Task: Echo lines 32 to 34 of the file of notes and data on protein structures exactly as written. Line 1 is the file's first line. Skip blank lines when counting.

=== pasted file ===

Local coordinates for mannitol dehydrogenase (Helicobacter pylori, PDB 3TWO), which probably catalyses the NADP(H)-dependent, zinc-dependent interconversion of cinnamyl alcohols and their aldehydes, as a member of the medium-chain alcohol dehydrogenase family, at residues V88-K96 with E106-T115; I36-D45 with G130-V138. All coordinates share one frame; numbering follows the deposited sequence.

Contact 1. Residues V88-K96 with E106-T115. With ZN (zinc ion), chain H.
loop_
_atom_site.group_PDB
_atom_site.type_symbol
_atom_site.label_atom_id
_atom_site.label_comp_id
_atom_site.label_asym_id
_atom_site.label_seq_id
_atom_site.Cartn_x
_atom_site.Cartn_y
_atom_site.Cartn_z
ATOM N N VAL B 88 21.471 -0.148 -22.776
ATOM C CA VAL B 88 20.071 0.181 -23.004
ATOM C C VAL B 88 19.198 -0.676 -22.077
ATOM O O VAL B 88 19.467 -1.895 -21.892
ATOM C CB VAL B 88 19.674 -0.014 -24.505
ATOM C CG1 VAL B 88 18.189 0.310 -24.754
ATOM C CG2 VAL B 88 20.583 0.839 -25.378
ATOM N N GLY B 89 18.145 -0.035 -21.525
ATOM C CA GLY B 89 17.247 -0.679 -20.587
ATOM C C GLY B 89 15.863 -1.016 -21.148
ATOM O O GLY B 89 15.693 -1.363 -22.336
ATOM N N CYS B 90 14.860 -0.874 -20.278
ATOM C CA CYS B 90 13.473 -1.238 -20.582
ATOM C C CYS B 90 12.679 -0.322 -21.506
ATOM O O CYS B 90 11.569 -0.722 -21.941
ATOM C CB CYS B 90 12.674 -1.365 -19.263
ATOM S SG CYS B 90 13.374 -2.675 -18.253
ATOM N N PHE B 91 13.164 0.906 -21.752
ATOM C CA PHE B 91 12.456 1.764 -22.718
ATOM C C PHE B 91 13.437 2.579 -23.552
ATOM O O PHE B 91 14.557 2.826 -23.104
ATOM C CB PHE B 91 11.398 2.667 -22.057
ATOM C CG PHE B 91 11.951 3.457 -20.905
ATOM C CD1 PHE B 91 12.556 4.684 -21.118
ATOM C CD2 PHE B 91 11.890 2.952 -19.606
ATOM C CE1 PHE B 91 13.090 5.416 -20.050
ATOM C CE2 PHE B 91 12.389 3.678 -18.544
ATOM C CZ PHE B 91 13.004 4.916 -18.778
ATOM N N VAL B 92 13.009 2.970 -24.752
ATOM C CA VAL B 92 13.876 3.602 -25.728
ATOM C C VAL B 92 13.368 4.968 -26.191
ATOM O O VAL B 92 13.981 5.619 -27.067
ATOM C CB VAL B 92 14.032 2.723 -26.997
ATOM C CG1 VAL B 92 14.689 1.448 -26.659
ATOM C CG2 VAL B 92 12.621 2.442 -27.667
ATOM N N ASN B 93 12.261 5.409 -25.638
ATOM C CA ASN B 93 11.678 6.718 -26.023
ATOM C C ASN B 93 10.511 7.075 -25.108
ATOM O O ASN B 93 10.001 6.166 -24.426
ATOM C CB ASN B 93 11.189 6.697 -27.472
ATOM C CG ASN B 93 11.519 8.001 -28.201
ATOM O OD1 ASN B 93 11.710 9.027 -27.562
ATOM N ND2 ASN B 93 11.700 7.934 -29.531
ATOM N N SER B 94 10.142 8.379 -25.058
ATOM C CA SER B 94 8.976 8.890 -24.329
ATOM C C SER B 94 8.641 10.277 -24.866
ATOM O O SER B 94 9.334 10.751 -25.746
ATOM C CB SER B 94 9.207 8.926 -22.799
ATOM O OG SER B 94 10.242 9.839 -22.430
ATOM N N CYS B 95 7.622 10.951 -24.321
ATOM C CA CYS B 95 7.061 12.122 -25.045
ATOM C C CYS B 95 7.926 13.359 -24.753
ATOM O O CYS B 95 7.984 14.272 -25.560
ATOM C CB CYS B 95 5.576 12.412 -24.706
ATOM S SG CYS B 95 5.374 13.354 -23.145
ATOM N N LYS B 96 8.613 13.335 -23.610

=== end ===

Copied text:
ATOM C C PHE B 91 13.437 2.579 -23.552
ATOM O O PHE B 91 14.557 2.826 -23.104
ATOM C CB PHE B 91 11.398 2.667 -22.057